Updated: 02/04/2014 17:08 | By Agence France-Presse

Rights monitors slam Philippine mayor for murder threat

Human rights activists in the Philippines expressed outrage Tuesday at a mayor who told a parliamentary inquiry he would happily murder an alleged criminal, warning his threat fuelled the country's infamous culture of impunity.

Rights monitors slam Philippine mayor for murder threat

In this handout photo taken on February 3, 2014 and released by the Philippine Senate, Davao mayor Rodrigo Duterte gestures during a parliamentary inquiry in Manila - by Joseph Vidal

Rodrigo Duterte, a tough-talking politician nicknamed "The Punisher" , issued the warning in the Senate Monday to a businessman being investigated for allegedly controlling a major rice smuggling cartel.

"If this guy would go to Davao and starts to unload (smuggled rice)... I will gladly kill him," Duterte, the long-time mayor and political kingpin of the southern city of Davao warned as he took the witness stand.

"I would not hesitate. I would do it for my country."

The man being threatened, Davidson Bangayan, who sat close to Duterte during the Senate hearings, made no expression as the threat was made. He has repeatedly denied being a rice smuggler. 

Rights activists said Duterte's comments reinforced a culture of injustice in the corruption-plagued Philippines, where powerful people feel free to kill or intimidate rivals and critics knowing they are above the law. 

"His statement, made in the halls of an institution that makes laws, encourages this culture of impunity," the chairwoman of the Philippines' independent Commission on Human Rights, Loretta Ann Rosales, told AFP.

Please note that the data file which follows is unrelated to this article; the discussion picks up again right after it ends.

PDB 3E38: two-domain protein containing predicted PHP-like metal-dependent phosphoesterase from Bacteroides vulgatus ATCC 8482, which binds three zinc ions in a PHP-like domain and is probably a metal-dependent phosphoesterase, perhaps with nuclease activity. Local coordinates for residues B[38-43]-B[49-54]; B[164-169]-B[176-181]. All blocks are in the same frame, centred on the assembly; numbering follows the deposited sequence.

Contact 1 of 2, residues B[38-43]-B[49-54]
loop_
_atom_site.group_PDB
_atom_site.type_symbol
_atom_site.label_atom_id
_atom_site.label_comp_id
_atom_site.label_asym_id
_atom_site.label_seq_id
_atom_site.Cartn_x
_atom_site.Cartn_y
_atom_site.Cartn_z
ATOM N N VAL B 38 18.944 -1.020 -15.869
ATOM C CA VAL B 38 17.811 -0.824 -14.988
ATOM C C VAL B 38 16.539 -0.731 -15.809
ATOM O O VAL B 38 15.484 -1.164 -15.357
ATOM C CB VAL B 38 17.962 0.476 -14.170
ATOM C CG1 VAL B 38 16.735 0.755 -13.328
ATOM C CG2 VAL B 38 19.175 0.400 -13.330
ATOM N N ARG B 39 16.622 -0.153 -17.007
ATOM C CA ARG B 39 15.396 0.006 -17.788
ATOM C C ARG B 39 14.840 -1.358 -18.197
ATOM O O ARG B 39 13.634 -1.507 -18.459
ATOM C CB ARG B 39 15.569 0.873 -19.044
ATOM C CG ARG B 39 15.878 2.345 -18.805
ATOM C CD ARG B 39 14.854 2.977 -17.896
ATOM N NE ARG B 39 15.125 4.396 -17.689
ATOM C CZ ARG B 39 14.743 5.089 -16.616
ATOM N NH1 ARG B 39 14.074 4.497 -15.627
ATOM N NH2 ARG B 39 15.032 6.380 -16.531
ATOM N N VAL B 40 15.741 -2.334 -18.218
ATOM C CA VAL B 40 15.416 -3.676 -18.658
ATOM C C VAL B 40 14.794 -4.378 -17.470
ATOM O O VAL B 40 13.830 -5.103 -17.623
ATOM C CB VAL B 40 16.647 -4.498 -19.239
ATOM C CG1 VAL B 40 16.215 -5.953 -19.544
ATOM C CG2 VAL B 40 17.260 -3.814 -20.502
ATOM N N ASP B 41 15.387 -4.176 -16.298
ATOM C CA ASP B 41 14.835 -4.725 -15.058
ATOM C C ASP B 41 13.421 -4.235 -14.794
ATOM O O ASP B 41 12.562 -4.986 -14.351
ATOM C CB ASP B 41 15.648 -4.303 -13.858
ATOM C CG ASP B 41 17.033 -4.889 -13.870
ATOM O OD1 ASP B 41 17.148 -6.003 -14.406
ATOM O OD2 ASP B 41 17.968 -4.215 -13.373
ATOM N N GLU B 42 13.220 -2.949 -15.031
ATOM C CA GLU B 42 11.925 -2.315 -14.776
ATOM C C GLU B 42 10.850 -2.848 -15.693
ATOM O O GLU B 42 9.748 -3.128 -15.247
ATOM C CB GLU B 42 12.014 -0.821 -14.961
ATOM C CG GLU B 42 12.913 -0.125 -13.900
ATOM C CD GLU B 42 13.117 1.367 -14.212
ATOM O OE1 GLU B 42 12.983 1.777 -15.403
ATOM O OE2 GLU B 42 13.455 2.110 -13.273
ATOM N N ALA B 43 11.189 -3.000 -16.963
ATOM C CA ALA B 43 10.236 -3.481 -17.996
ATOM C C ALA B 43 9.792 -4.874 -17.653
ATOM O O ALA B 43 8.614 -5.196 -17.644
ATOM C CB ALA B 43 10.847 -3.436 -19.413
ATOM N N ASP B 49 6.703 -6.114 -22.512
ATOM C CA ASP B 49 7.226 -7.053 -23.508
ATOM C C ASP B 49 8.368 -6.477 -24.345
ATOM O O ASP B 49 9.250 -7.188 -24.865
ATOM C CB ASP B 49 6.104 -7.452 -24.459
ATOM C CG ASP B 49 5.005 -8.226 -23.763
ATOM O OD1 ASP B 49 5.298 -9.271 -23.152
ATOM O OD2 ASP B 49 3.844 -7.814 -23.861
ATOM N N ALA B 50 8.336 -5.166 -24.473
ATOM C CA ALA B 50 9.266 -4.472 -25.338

Rosales said her office would attempt to instigate a criminal charge of "issuing grave threats" against Duterte, which is punishable by up to six months in jail.

But a prosecutor would have to agree to file the charge, and then the case would likely take many years to complete in the overwhelmed court system.

The Philippines is one of the world's biggest rice importers and corruption in the industry has long been regarded as a major problem, with millions of dollars at stake in contracts for the country's staple food.

Duterte, 69, is loved by many of his constituents in Davao, who say that his relentless anti-crime crusade has cleaned the city of major criminal gangs.

But groups such as Human Rights Watch and Amnesty International have reported over the years that hundreds of petty criminals, including children, have been summarily executed by so-called "Davao Death Squads" linked to local officials.

Duterte has denied being involved in them, but Human Rights Watch said in a 2009 report that he had openly supported them.

Carlos Conde, the Philippine researcher for the New York-based Human Rights Watch, said Tuesday that Duterte's latest comments showed him to be an "incorrigible human rights violator".

"He cannot be allowed to get away with these threats. Given his history in Davao, it would be foolish to dismiss all this as an empty threat.

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